Patents and Logocentric Differences: Protecting the Competitive Advantage

Patents and Logocentric Differences: Protecting the Competitive Advantage

Mambo Mupepi (Seidman College, USA), Robert Frey (Seidman College, USA) and Jaideep Motwani (Seidman College, USA)
Copyright: © 2017 |Pages: 19
DOI: 10.4018/978-1-5225-1961-4.ch008
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The discussion progressed in this chapter is about the protection of organizational knowledge in competitive environments. Knowledge can leak in the value creation networks embedded in knowledge-intensive firms, and a collaborative approach can be utilized to minimize risk and increase sustainability. For knowledge to be preserved from unintentional outflow, its confidential nature and description must be understood at all levels. Loss of knowledge can occur at any point; whether it is through the process of consultation or when employees do their work. Forfeiture of information can be unintended or a planned effort. To prevent such unintended leakage, it is important to develop a shared mindset among employees to minimize the risk. The socio-technical system is a philosophical framework that enables companies to simultaneously consider both ethical and technical systems in order to best match the technology and the people involved. In this paper we show how the socio-technical system can be applied to prevent knowledge leakage.
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Explanation of Some of the Key Terms

In defining the term “epistemology,” we draw from Armstrong (1989), and Lehrer (2000), among many others. Epistemology is the study of all types of knowledge such as tacit knowledge which is derived from experience. Armstrong (1989) posits that the theory on knowing can be divided into segments to make sense in learning and organization. It is these segments that are of interest in building effective talent in organization. Armstrong (1989) propounds that the knowledge expedient in a business can also be separated by subject to understand its expediency. It is then important to recognize what stakeholders imply when they say someone knows or fails to know. If this type of knowing leaks to the competition what does that also mean? Arguments projected by Prahalad & Hamel (1990) designate that companies compete on what they know best. Their best foot forward is dependent on the intellectual assets of the business. If those chattels are compromised the business could lose its livelihood. In the knowledge-intensive firms an epistemic community can be created composed of the experts in the organization. Its purpose will be to generate a pragmatic nuts-and-bolts competence that will help the organization to design innovative practices to make differentiation real.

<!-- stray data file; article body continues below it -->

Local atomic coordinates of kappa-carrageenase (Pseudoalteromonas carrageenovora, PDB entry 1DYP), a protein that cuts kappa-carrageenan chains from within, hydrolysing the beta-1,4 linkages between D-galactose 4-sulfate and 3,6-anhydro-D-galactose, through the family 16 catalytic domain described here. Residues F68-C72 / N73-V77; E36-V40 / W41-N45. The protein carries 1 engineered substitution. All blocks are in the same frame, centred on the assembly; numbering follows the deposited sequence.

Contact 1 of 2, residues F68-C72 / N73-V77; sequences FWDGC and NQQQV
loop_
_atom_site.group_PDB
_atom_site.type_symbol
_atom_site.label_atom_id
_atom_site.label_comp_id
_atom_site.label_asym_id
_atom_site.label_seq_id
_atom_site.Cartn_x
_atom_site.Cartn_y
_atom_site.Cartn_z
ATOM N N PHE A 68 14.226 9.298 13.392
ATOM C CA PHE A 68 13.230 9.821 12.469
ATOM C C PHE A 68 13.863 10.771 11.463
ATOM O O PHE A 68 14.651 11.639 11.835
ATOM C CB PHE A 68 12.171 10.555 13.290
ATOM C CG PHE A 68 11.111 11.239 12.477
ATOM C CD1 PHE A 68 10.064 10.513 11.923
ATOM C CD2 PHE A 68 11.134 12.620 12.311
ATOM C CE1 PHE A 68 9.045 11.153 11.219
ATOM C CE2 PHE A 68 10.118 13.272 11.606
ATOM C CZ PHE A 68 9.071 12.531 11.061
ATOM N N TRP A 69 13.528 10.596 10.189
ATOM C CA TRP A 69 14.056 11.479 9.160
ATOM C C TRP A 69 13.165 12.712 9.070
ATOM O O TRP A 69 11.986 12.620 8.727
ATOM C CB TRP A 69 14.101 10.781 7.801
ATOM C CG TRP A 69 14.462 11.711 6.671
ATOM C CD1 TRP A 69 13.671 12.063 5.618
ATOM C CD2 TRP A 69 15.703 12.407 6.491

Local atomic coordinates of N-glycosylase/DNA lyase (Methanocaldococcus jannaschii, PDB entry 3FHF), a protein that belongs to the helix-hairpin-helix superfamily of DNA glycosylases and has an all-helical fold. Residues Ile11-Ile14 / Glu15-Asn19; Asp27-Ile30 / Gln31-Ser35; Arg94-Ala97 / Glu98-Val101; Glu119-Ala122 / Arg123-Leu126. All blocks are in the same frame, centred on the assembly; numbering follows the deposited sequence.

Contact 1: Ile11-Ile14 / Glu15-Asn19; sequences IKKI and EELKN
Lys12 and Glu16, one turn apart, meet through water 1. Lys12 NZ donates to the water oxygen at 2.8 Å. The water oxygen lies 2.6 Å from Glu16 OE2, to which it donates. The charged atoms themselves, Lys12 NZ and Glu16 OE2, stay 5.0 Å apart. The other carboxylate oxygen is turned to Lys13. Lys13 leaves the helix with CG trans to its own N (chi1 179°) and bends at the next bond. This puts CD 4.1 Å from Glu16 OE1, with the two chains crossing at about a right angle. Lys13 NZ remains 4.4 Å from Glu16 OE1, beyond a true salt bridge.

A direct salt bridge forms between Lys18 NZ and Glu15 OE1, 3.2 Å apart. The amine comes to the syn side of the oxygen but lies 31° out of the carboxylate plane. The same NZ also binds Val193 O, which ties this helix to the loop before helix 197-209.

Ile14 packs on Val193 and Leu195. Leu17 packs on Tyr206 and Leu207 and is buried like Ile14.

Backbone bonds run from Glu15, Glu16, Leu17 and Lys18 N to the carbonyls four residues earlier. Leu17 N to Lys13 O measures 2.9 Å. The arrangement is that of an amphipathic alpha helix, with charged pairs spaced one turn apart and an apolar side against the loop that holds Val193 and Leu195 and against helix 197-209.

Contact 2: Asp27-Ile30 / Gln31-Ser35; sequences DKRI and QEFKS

Figure 1.

A business model of the value creation system (Mupepi, 2016)

In the second definition of knowledge, Armstrong suggests that tacit knowledge derived from the collective experience of the people doing the job, can be put into context in the value creation process (see Figure 1). In this debate an epistemic community or community of practice (COP) are defined as groups of individuals who collaborate on many fronts to advance productivity. It can be the role of the COP to contextualize tacit knowledge and turn it into explicit knowledge. The COP can be situated in areas where goods demanded by customers are made. When an order is received, it follows a process in which each man has a defined role to play. The COP can analyze the job description and the job specifiocation to understand many things including tooling and equipment requirements in the business model (see Figure 1). They can also understand the skillfulness and technology required in making certain products. By taking the socio-technical systems approach, a COP can shift the things that are often taken for granted to combine the interest of the people doing the job and the business. The socio-technical systems (STSD) approaches have strong roots in collaboration in the value creation processes in organization (Eijnatten, 1993).

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